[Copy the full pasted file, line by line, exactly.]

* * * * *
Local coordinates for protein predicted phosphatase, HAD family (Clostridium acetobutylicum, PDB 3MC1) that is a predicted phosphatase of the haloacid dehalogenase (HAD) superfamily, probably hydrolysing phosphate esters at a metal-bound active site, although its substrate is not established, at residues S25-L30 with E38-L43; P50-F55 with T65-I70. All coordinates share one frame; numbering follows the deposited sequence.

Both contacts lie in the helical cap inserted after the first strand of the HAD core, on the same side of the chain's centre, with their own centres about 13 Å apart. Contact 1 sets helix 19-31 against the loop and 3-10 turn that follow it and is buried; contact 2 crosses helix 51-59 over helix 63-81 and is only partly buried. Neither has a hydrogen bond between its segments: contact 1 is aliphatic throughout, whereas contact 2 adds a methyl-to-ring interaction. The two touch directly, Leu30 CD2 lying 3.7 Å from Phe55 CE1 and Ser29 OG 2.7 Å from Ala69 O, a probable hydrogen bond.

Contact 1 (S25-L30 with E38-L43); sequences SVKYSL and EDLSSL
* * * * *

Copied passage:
Local coordinates for protein predicted phosphatase, HAD family (Clostridium acetobutylicum, PDB 3MC1) that is a predicted phosphatase of the haloacid dehalogenase (HAD) superfamily, probably hydrolysing phosphate esters at a metal-bound active site, although its substrate is not established, at residues S25-L30 with E38-L43; P50-F55 with T65-I70. All coordinates share one frame; numbering follows the deposited sequence.

Both contacts lie in the helical cap inserted after the first strand of the HAD core, on the same side of the chain's centre, with their own centres about 13 Å apart. Contact 1 sets helix 19-31 against the loop and 3-10 turn that follow it and is buried; contact 2 crosses helix 51-59 over helix 63-81 and is only partly buried. Neither has a hydrogen bond between its segments: contact 1 is aliphatic throughout, whereas contact 2 adds a methyl-to-ring interaction. The two touch directly, Leu30 CD2 lying 3.7 Å from Phe55 CE1 and Ser29 OG 2.7 Å from Ala69 O, a probable hydrogen bond.

Contact 1 (S25-L30 with E38-L43); sequences SVKYSL and EDLSSL